DEAN: Well, I don't know if a phone call was made or not, and so I can't comment on the phone call. I do know, though, that this administration has had a lot of trouble with an appearance of impropriety: the close relationship between Ken Lay, the former chairman of Enron, and the president, the fact that Ken Lay was a big backer of the president's when he was in Texas, the fact that Dick Cheney continues to take money from Halliburton under deferred compensation, which is a violation of the federal ethics code. I can't understand why Dick Cheney's not being investigated by the Congress, other than for partisan reasons.
So I think John was right to take a shot at Dick Cheney, and he is-- he sets a terrible example...
DEAN: ... in terms of morality in government.
MATTHEWS: You know, back after 9/11, we were all warmed by the fact that the world cared about us when we were hit. Latest polling shows that two thirds of the American people believe we're not respected in the world, we don't have the reputation we once had. Do you fear-- I do-- that the next time we're hit, the world won't care?
DEAN: I think we are rapidly losing our influence under a president that has no idea, in terms of what the biggest-- the big context, the big picture. I thought it was very interesting that Kerry said that he disagreed with the president's withdrawal. On the surface, it looks like some withdrawal of troops is not a bad idea. But Kerry's point, that it's the wrong time to withdraw when we're trying to disarm North Korea, is exactly the right point. The president, in fact, has ignored North Korea.
I said before, we are no safer since Saddam Hussein has been captured, and that's absolutely true. I think most Americans now agree with me. We're certainly no safer with George Bush in the White House, who has essentially allowed the North Korean...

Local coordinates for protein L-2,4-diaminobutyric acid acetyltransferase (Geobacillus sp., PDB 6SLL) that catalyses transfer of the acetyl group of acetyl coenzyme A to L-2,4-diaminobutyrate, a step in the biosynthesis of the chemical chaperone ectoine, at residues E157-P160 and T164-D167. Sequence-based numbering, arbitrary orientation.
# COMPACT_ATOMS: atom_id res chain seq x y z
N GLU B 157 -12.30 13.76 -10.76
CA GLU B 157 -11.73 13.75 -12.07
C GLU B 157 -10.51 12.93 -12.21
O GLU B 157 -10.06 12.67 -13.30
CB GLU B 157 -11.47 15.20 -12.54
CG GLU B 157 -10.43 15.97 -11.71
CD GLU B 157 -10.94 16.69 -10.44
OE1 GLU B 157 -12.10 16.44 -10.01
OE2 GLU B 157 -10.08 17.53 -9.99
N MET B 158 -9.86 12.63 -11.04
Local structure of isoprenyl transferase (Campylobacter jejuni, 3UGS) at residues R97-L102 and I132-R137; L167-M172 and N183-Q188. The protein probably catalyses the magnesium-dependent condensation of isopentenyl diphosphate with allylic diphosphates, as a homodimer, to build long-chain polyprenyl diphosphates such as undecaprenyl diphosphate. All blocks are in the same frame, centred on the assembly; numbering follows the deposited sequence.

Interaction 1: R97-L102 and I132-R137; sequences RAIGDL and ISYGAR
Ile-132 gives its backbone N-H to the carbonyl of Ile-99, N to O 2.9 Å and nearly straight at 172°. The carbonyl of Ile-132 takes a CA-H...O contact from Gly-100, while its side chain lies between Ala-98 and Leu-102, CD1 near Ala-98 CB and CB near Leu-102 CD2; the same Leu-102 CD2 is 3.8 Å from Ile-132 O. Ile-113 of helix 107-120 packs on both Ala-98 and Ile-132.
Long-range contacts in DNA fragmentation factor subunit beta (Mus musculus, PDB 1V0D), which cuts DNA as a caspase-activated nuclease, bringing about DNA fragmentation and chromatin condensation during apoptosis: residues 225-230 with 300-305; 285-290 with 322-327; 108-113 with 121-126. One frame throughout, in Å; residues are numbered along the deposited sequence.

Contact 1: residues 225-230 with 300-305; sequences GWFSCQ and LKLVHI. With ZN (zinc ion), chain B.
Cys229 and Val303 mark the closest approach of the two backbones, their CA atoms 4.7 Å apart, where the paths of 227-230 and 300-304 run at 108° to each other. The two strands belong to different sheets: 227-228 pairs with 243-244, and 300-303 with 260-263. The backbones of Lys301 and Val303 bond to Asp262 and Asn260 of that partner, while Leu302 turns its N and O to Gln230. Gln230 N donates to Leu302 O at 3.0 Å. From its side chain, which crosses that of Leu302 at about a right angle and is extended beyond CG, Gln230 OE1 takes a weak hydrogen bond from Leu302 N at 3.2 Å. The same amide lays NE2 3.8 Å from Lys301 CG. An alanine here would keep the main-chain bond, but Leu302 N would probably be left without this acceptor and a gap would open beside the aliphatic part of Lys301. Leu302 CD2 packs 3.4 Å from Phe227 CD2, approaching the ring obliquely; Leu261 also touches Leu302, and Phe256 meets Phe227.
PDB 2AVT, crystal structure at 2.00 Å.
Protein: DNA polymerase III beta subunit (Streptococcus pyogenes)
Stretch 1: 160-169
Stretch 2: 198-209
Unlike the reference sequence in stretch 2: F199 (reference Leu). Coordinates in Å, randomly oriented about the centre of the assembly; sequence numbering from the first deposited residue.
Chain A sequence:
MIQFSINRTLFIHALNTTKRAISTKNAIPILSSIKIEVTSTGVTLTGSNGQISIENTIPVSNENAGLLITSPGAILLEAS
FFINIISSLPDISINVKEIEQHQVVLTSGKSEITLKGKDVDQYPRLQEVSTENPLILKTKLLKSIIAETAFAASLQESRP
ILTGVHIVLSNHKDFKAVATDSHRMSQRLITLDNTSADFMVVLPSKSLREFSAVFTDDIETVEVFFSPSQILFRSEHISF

DEAN: ... to build a nuclear weapon program while he is diddling around with a third-rate dictator who they found in the bottom of a hole someplace. We just need a president who's a grown-up.
MATTHEWS: Well, it's interesting that we targeted Jong Il as part of the "axis of evil," and now we're dropping troops from his front.
DEAN: That was exactly John Kerry's point. What are we doing saying that North Korea's the "axis of evil," allowing them to develop nuclear weapons, which is the real threat to the United States, and then sending them a message by withdrawing 12,000 troops? What are these people thinking in the White House? We need some adult leadership. We need to listen to the military. We need to listen to the secretary of state. We've got to get this crew out of there. They're endangering the future of the country and the safety of the country.
MATTHEWS: OK. Governor, I hope he's not throwing back those quarts of Jack Daniels up there in Pyongyang right now because he'll be very confused by our move back from the DMZ. Thank you very much, Governor Howard Dean.